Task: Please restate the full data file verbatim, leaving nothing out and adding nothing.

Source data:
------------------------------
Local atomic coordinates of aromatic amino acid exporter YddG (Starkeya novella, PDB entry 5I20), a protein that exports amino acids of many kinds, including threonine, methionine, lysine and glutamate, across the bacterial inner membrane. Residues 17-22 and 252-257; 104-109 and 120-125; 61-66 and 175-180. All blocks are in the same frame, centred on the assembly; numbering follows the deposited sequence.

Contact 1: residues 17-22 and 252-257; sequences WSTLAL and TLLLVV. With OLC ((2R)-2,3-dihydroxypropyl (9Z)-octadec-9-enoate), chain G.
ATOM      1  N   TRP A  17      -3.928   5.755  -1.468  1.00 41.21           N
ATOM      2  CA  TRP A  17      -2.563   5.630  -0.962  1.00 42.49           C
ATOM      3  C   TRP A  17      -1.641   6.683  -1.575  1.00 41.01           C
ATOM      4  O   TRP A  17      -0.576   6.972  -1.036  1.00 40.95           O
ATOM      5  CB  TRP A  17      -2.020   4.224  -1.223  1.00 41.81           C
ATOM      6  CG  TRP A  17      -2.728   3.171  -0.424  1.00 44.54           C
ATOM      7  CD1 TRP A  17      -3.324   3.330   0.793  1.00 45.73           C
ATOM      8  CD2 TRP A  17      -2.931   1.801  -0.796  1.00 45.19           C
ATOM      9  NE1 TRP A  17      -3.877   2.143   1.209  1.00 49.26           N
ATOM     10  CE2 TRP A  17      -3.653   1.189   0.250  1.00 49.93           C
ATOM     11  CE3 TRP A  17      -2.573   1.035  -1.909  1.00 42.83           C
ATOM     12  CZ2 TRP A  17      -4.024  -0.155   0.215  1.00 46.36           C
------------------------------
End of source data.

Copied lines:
Local atomic coordinates of aromatic amino acid exporter YddG (Starkeya novella, PDB entry 5I20), a protein that exports amino acids of many kinds, including threonine, methionine, lysine and glutamate, across the bacterial inner membrane. Residues 17-22 and 252-257; 104-109 and 120-125; 61-66 and 175-180. All blocks are in the same frame, centred on the assembly; numbering follows the deposited sequence.

Contact 1: residues 17-22 and 252-257; sequences WSTLAL and TLLLVV. With OLC ((2R)-2,3-dihydroxypropyl (9Z)-octadec-9-enoate), chain G.
ATOM      1  N   TRP A  17      -3.928   5.755  -1.468  1.00 41.21           N
ATOM      2  CA  TRP A  17      -2.563   5.630  -0.962  1.00 42.49           C
ATOM      3  C   TRP A  17      -1.641   6.683  -1.575  1.00 41.01           C
ATOM      4  O   TRP A  17      -0.576   6.972  -1.036  1.00 40.95           O
ATOM      5  CB  TRP A  17      -2.020   4.224  -1.223  1.00 41.81           C
ATOM      6  CG  TRP A  17      -2.728   3.171  -0.424  1.00 44.54           C
ATOM      7  CD1 TRP A  17      -3.324   3.330   0.793  1.00 45.73           C
ATOM      8  CD2 TRP A  17      -2.931   1.801  -0.796  1.00 45.19           C
ATOM      9  NE1 TRP A  17      -3.877   2.143   1.209  1.00 49.26           N
ATOM     10  CE2 TRP A  17      -3.653   1.189   0.250  1.00 49.93           C
ATOM     11  CE3 TRP A  17      -2.573   1.035  -1.909  1.00 42.83           C
ATOM     12  CZ2 TRP A  17      -4.024  -0.155   0.215  1.00 46.36           C